Put in a good day’s work, then close the damn laptop. Stash the iPhone. Waste some time on the rest of the human experience. At this time of the year, eat some duck. Watch a shitty Xmas movie. Help decorate that stupid tree. Cuddle up with your kids or someone that’s young enough to appreciate the intense intimacy needed in the early years. There’s a desire for time from kids, asking to play, asking to be a part of things, perhaps they’re aware of how fleeting these years of intimacy will be with their family. Dare to be so bold as to embrace the beautifully ordinary every now and then.
Then help me whack the hustle with a shovel and bury it in the backyard. We can plant a tree in its honor, and maybe sing the best song we could every write, because after all, we’ll be more creative in the process.
This is a picture of Lamar Jackson and his mother in the green room on draft night. He was the last player there. Life lesson: don’t get discouraged and stay patient, your breakthrough may be just around the corner.
A great culture is one that is fun and one that wins – in that order
A lot of folks ask for some of my original tunes back in the day. Here’s the Sansavox EP – 2004
Days filled with this crew make everything complete. Whether it’s non stop singing around the house, imaginary bear hunts on trails, Pickles vs the world in soccer or just cuddling for indefinite periods of time, being a father gives me a reason to continue to progress and be the best I can be. Happy Father’s Day to all you fathers pushing to be your best for your crew (at Fort Funston)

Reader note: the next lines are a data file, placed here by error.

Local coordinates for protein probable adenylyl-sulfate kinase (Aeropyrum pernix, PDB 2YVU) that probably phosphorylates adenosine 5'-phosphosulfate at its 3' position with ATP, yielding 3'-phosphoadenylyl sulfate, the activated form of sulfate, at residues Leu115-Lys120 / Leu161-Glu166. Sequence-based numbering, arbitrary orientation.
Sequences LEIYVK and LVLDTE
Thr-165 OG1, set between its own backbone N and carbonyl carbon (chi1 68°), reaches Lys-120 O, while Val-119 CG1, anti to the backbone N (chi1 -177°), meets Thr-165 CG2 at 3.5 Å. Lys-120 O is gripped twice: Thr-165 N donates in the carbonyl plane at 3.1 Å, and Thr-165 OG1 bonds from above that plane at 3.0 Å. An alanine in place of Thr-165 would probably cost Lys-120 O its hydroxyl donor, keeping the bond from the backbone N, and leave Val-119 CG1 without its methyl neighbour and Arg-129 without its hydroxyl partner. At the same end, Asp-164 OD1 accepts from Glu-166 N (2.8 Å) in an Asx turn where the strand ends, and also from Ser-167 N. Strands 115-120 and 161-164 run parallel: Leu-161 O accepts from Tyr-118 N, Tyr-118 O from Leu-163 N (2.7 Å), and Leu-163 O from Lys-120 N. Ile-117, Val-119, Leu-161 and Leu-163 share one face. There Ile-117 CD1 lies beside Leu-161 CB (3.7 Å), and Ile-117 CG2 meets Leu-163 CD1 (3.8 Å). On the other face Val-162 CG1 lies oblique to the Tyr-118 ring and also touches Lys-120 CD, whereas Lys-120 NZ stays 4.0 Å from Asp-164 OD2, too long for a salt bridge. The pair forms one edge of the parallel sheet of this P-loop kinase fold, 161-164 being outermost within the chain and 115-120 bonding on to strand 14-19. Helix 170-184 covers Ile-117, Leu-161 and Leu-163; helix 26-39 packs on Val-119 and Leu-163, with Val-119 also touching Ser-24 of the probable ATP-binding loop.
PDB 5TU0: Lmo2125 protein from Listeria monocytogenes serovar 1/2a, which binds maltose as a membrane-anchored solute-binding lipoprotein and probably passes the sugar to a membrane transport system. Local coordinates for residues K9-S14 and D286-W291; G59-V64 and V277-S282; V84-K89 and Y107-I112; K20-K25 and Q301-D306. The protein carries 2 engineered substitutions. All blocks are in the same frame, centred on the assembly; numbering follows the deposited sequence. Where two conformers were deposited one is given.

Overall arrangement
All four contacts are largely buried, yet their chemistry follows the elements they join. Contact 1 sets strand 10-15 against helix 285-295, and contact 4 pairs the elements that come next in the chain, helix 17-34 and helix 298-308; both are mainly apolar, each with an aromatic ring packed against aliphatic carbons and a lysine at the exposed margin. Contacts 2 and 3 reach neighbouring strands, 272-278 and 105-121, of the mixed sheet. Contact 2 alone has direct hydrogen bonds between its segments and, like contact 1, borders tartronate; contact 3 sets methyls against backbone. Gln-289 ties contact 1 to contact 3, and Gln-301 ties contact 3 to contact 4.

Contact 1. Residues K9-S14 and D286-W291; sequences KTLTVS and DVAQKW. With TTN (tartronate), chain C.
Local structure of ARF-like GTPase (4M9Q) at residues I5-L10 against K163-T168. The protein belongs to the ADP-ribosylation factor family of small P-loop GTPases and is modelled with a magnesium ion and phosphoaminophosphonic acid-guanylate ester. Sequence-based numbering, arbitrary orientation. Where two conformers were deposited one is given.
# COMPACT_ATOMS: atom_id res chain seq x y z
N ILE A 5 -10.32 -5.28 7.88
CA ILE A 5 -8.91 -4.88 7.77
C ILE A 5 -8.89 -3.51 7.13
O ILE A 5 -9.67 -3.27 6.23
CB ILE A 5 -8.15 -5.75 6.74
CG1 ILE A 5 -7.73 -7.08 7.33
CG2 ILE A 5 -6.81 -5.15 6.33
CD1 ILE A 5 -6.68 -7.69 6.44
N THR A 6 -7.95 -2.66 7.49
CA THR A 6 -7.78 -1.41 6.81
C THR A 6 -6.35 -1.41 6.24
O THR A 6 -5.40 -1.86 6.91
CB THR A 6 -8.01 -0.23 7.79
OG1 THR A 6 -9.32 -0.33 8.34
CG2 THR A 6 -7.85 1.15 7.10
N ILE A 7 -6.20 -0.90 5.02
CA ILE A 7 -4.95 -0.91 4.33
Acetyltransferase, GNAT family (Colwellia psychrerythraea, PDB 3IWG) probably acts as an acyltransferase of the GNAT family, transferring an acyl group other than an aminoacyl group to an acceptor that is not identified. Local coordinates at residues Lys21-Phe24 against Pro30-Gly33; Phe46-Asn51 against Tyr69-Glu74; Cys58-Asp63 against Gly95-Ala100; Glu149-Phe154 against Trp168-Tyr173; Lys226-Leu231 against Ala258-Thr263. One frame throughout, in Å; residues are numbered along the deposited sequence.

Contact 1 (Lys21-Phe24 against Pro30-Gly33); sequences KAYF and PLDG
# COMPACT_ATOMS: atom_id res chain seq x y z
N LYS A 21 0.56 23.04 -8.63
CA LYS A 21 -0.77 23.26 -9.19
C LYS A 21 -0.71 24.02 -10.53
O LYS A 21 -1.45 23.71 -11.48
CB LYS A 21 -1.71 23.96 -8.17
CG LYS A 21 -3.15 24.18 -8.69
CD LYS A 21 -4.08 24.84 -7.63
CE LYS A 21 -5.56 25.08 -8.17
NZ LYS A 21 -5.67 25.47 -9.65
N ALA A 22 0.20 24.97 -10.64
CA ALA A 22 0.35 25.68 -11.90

Equal Pay Day was first created in 1996. Back then, the National Committee on Pay Equity, an all-female group of volunteers, coined the term to bring awareness to the discrepancy in pay between men and women. It was not about women receiving less pay than men for the same work, it was about women as a whole, making significantly less than their male counterparts. Since then, a Tuesday in April is chosen each year to be Equal Pay Day, because that date represents how far into the next week (or next year) most women must work to earn what men typically earn in the previous week. Because Hired has unprecedented access to salary data – both candidate preferences and company offers – we’ve taken it upon ourselves to study what the wage gap looks like for tech workers specifically for the past four years in our annual State of Wage Inequality in the Workplace study.
For the first time in four years, the wage gap has shrunk slightly from 4% to 3%. This may seem small, but represents a major leap from awareness to execution. We’re seeing small changes happening across the board. Last year, men were offered higher salaries for the same role 63% of the time but that dropped to 60% this year.
Yes, companies have taken an active approach in shrinking the gap but our data points toward a bigger culprit: women are being paid less because they ask for less. More importantly, women and men (outside of California) are being asked for what salary they’re currently making and not based on what their skills are worth. This only perpetuates the problem by continually stacking on top of the existing wage gap and pushes the issue down the road for the next company to solve when they choose to hire. The only way to fix this issue is for women to understand their value in the marketplace as opposed to basing their next salary off of their previous one. I personally feel proud as Hired has paved the way on encouraging transparency at the beginning of the process but also has been committed to informing the marketplace, regardless of gender, of their worth. Women ask for less money than their male counterpart 61% of the time, which is an improvement from the year prior at 66% of the time and 69% in 2017. We’re definitely headed in the right direction but significant work still needs to be done. Building awareness through data is key in arming women with the understanding of their worth will build the collective confidence needed to ask for more.